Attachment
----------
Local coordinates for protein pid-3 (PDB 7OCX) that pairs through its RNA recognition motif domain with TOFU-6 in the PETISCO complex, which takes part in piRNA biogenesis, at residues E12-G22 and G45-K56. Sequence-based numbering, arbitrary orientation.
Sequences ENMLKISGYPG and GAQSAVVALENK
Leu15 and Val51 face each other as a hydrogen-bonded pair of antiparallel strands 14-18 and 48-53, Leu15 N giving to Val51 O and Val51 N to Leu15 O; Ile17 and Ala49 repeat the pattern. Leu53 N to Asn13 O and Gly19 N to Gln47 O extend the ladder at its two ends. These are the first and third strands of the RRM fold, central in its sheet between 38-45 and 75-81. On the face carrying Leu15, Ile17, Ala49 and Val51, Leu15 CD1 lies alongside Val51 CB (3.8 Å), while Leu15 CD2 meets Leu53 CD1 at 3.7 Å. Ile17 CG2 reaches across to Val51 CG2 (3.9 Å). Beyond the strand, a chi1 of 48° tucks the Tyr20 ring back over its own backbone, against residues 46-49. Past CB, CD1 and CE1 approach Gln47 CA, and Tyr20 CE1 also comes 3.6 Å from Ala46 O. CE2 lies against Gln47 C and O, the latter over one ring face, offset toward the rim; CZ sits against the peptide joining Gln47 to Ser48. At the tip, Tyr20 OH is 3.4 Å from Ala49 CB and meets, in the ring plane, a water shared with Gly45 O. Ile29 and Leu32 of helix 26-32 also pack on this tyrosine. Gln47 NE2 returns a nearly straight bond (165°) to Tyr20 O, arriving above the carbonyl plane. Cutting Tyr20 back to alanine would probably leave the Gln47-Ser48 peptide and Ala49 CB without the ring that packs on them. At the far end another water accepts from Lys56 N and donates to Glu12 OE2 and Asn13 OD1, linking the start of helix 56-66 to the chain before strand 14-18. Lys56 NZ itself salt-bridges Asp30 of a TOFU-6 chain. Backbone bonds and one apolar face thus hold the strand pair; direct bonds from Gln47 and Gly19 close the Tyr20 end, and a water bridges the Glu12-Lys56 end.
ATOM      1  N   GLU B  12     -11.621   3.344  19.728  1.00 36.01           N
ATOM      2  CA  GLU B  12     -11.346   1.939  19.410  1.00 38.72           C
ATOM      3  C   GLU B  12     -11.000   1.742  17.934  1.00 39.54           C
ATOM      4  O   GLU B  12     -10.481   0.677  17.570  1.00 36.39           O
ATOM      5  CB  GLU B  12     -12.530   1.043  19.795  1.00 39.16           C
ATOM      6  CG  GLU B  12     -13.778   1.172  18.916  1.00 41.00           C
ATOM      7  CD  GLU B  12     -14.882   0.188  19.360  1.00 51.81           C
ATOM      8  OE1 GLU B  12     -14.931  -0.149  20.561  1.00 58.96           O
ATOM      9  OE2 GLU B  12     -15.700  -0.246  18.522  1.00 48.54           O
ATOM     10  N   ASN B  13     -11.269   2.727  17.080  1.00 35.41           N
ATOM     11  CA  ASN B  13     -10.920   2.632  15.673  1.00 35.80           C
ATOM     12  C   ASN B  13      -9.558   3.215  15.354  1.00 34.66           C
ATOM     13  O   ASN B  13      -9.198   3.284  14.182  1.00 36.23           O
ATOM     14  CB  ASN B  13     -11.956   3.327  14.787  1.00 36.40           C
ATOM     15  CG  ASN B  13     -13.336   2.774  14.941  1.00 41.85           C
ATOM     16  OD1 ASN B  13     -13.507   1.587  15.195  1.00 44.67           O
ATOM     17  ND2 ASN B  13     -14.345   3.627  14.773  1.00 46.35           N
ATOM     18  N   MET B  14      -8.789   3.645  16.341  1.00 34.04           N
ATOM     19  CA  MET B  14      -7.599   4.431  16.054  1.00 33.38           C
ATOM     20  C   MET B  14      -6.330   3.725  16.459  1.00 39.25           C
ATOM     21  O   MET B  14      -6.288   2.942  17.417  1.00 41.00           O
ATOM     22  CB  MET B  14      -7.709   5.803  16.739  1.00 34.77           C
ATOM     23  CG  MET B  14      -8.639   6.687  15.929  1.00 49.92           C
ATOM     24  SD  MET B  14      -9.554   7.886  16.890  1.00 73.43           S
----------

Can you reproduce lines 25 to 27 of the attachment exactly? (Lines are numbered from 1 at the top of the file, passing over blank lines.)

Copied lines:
ATOM     22  CB  MET B  14      -7.709   5.803  16.739  1.00 34.77           C
ATOM     23  CG  MET B  14      -8.639   6.687  15.929  1.00 49.92           C
ATOM     24  SD  MET B  14      -9.554   7.886  16.890  1.00 73.43           S